Jefkins recently did a TEDx University of Toronto talk on her research field and its intersection with her experience during the van attack.
Bystanders actively involved in an emergency situation do not always have access to the same support systems that EMS or police might, she said. She wants that to change.
Many ‘still in the depths of despair’
One year after the attack, she says these support systems must be in place if we want to train more civilians in CPR or first aid, they go hand-in-hand.
For those who want to find a way to help— she encourages Torontonians to seek out CPR and first aid training.
Those who were impacted by the attack may be at different stages in terms of healing, and may not be ready to discuss the events, or their grief, publicly, she said.
But talking to people you trust is the best way to move forward, she said.
“Being open about it, whether with a professional or those you are close with, that's probably the most important thing,” she said.
Understanding the complex emotions and needs of those impacted by the attack requires the attention of multiple organizations and institutions, said Bobbie McMurrich, associate executive director at Victims Services Toronto.
Victims Services aims to provide immediate response to those in need, who have been impacted by crime or any kind of sudden tragedy. The organization has close ties with the Toronto Police Service, and were in touch with all the families directly impacted by the attack soon after it happened.
They also sought out as many witnesses and first responders as they could, with many calling on their own volition, said McMurrich. Often, their work with individuals following an event will last for months.
What many underestimate about the impact of traumatic events is that most victims are not immediately ready to go to therapy, said McMurrich.
“[Therapy] doesn't come into play until several months later for most people. Because the first few months are really focused on making sure that basic needs are being satisfied,” she said. “So when you think of having your life just ripped away from you, and being left with really nothing…. you cannot address the higher needs yet.”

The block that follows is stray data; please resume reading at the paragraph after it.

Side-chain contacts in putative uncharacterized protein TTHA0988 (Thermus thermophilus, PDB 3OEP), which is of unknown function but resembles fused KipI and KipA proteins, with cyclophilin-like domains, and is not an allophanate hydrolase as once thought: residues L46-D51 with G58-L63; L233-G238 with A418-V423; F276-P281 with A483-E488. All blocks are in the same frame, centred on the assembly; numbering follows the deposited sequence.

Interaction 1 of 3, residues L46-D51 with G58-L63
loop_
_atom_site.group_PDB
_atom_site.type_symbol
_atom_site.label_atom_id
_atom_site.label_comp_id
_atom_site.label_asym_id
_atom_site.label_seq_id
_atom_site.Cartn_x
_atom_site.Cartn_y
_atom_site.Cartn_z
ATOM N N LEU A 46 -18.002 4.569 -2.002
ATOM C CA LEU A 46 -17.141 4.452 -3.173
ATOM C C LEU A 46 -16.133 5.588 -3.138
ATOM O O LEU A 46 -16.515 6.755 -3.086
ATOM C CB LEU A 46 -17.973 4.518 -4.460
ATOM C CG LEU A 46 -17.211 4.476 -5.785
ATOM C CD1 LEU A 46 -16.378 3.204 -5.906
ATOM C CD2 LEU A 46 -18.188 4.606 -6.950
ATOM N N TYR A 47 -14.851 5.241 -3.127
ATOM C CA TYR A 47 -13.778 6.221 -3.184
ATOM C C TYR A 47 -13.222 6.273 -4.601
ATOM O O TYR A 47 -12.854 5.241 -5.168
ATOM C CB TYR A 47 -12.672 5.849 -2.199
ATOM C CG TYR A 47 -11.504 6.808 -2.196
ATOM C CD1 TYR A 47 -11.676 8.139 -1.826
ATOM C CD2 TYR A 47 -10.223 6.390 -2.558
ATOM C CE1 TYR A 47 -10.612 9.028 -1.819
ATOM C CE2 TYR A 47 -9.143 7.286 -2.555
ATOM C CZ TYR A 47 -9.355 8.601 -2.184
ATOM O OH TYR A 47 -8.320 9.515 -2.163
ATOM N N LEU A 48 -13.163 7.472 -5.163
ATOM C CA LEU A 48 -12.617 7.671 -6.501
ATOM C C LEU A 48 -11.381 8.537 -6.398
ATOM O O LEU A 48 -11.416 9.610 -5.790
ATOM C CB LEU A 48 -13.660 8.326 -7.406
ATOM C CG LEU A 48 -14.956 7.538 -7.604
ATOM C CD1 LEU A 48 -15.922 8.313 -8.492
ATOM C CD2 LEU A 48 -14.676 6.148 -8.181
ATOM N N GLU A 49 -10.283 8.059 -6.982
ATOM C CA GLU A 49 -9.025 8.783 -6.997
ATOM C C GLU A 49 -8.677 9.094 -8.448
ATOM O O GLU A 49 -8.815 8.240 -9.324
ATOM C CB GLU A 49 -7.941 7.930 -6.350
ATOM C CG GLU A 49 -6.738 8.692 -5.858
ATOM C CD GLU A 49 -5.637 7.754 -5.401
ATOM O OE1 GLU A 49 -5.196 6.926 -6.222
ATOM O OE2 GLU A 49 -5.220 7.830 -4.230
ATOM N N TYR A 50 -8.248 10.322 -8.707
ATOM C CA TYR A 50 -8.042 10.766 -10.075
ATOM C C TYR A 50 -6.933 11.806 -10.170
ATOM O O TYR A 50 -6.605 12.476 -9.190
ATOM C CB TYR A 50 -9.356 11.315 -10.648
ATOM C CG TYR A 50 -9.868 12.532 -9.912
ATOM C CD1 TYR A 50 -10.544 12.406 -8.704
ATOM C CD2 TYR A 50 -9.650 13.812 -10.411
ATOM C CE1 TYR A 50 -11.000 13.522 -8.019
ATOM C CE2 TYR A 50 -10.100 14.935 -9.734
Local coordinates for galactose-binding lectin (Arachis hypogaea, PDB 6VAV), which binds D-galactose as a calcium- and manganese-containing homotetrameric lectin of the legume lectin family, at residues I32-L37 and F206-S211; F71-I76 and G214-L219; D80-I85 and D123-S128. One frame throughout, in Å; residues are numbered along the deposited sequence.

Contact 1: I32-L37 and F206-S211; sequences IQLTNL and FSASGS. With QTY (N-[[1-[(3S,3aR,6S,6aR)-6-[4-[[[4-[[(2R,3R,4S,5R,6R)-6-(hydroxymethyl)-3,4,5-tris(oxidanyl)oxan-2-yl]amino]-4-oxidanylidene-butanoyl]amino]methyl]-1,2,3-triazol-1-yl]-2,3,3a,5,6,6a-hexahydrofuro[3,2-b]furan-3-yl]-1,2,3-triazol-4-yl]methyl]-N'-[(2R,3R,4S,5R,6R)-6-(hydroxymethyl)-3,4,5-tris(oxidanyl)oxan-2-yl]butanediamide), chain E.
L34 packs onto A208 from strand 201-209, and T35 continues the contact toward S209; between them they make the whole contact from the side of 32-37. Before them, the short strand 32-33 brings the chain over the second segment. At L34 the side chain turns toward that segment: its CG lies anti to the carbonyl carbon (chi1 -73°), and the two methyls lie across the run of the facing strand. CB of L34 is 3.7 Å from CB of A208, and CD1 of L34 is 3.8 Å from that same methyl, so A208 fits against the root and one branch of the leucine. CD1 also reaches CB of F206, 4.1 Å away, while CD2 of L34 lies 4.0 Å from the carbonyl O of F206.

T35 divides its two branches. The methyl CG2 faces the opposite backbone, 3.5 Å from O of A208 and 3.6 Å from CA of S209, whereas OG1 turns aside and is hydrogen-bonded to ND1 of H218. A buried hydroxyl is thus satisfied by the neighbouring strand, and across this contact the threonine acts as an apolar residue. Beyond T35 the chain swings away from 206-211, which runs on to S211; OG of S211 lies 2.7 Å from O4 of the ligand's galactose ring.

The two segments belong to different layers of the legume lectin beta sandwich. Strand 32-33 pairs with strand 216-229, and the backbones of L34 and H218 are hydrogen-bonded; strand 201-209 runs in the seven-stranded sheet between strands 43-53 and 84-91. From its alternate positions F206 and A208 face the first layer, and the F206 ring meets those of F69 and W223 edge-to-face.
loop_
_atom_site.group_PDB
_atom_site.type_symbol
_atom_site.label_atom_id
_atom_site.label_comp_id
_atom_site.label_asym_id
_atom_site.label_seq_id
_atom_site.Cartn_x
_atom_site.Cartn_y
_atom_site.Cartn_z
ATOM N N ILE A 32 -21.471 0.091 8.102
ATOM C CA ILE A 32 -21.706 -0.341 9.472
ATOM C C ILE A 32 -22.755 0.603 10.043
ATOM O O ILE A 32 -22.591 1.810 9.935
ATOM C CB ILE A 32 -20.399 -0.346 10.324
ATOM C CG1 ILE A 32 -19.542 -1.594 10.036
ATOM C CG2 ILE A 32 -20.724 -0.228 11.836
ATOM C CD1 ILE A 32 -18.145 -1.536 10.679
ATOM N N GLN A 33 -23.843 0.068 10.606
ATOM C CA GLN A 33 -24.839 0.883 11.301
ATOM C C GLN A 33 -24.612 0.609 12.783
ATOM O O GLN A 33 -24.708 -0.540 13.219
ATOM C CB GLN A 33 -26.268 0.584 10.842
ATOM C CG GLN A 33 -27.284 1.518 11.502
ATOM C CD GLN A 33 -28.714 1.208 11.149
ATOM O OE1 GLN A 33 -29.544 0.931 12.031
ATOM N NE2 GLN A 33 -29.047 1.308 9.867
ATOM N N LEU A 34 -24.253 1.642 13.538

Victims Services is still involved with some of the families impacted, but many returned home as they are from overseas, she said.
“At this point a year later, families who have lost family members are really still in the depths of despair and grief,” she said. “Not everybody wants [therapy].”
Coming up to the one-year anniversary of the attack, Victims Services is examining how to better prepare for large-scale critical incidents and how to coordinate as smoothly as possible with other organizations, like the police.
Events planned to commemorate the anniversary, organized by the City of Toronto and the We Love Willowdale community organization, are expected to draw crowds.
The city is also planning to consult with survivors and families during the year to discuss a permanent memorial and the needs of those impacted.
Learning from how other cities have supported victims and pursued memorials was part of the city’s process over the last year, said Patrick Tobin, director of arts and culture services at the city.
WATCH: 2018 Memorial for Van Attack Victims
Tobin, who leads a team that’s launching consultations about the memorial with the families, says they consulted with Boston officials who worked on memorials after the 2013 Boston bombing.
He said they were advised by Boston not to push victims into making quick decisions about memorials.
“We need to allow time for reflection and healing. The marathon bombing was in 2013. They just introduced monuments five years later,” he said, adding that their memorial will come sooner than that. But they were told to let victims focus on healing first, and continue to consult with them.
Rallying around victims and their families is something average Torontonians, who don’t play a role in city planning, have aimed to do as well.
What happened to #TorontoStrong?
Funds from the city’s #TorontoStrong initiative, where $4 million in donations from around the world, were distributed among those impacted at the end of last year.
That file has been closed at the city, with the funding portfolio moved to the Toronto Foundation, an organization that helps to strategize philanthropic initiatives.
Currently the Foundation is working on what’s next for raising funds for victims and for helping to ensure multiple organizations in Toronto know how to work together, in case of another traumatic incident.
They will be figuring out what that looks like this year, said Julia Howell, vice-president of community engagement at the Foundation.
“We'd never done anything like this before, we spend a lot of time trying to understand how you do this well,” she said. They’ve established the Barbara Hall Resilience fund which is meant to be the next step in supporting victims.
The interest from Torontonians to continue to help those impacted by the attack hasn’t gone away, she said, mirroring the city’s initiatives.
“I think just by people saying publicly that they care and keeping the story alive, that is probably somewhat a source a comfort for the victims,” she said.
Like Tiffany Jefkins, some of those who were impacted were willing to speak out fairly early.
“But for others that's not the case and it may never be the case,” said Howell. “Everyone needs to respect that.”